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Show Notes

We are living in a day when the Christian church faces challenges both inward and outward. Outwardly, we see Islam advancing as a world religion. Inwardly, we are experiencing a divisive period in our church regarding doctrine of orthodoxy like the Trinity. In this episode, Matthew Barrett and David and Jennifer McNutt, the authors of the book Know the Theologians, introduce the eastern theologian John of Damascus who is sometimes called the last of the church fathers. He faced unique challenges from both outside and inside the church. Outwardly, the church in 8th century was facing the advance of Islam and its conquest of Constantinople. Inwardly, the church was divided on the issue of icons in worship, asking tough questions like, Is it acceptable to use icons since Christ has become incarnate? Through it all, John of Damascus had one desire: to remain faithful in his context. So he wrote one of the most enduring books of theology: The Fount of Knowledge. Matthew Barrett and David and Jennifer McNutt meet to ask why John of Damascus is still so relevant to the church today.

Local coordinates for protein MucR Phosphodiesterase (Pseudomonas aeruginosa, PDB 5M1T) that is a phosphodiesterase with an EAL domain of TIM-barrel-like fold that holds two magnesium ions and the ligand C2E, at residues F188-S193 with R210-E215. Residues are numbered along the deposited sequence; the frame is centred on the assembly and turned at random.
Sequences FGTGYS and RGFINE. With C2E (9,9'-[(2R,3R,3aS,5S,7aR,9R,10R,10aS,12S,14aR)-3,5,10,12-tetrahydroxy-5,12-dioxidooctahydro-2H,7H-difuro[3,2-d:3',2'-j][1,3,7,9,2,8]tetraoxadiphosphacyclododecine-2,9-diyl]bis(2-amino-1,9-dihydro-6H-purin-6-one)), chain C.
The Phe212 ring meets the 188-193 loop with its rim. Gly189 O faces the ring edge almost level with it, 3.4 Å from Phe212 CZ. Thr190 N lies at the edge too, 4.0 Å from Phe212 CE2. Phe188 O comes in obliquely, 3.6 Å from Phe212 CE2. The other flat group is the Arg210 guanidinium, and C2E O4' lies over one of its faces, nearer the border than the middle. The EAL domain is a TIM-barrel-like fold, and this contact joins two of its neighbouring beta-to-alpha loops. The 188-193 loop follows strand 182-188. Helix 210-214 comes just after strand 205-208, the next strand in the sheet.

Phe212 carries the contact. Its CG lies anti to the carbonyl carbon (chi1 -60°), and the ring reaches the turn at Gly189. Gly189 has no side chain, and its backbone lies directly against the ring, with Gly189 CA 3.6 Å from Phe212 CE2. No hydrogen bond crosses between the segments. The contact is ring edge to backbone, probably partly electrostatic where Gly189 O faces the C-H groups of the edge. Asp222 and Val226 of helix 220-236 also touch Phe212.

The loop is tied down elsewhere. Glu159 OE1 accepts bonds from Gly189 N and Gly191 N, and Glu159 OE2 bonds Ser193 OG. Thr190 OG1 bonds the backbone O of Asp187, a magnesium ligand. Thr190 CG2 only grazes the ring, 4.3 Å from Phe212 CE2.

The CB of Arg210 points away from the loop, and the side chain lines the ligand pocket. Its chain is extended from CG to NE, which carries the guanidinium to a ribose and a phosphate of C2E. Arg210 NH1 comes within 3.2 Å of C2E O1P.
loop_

David McNutt is a senior acquisitions editor at Zondervan Academic, an imprint of HarperCollins Christian Publishing, where he acquires and edits books in theology, philosophy, and related fields and oversees several series, including the New Studies in Dogmatics series, the Los Angeles Theology Conference series, and the Scottish Dogmatics Conference series.

Jennifer Powell McNutt is the Franklin S. Dyrness Associate Professor in Biblical and Theological Studies at Wheaton College, a Fellow in the Royal Historical Society, and a Parish Associate at First Presbyterian Church of Glen Ellyn. David and Jennifer McNutt co-authored the book series Know the Theologians. They serve the church and the academy through McNuttshell Ministries, their teaching, preaching, and writing ministry.

Matthew Barrett is the editor-in-chief of Credo Magazine, director of the Center for Classical Theology, and host of the Credo podcast. He is professor of Christian theology at Midwestern Baptist Theological Seminary, and the author of several books, including Simply Trinity, which won the Christianity Today Book of the Year Award in Theology/Ethics. His new book is called The Reformation as Renewal: Retrieving the One, Holy, Catholic, and Apostolic Church. He is currently writing a Systematic Theology with Baker Academic.


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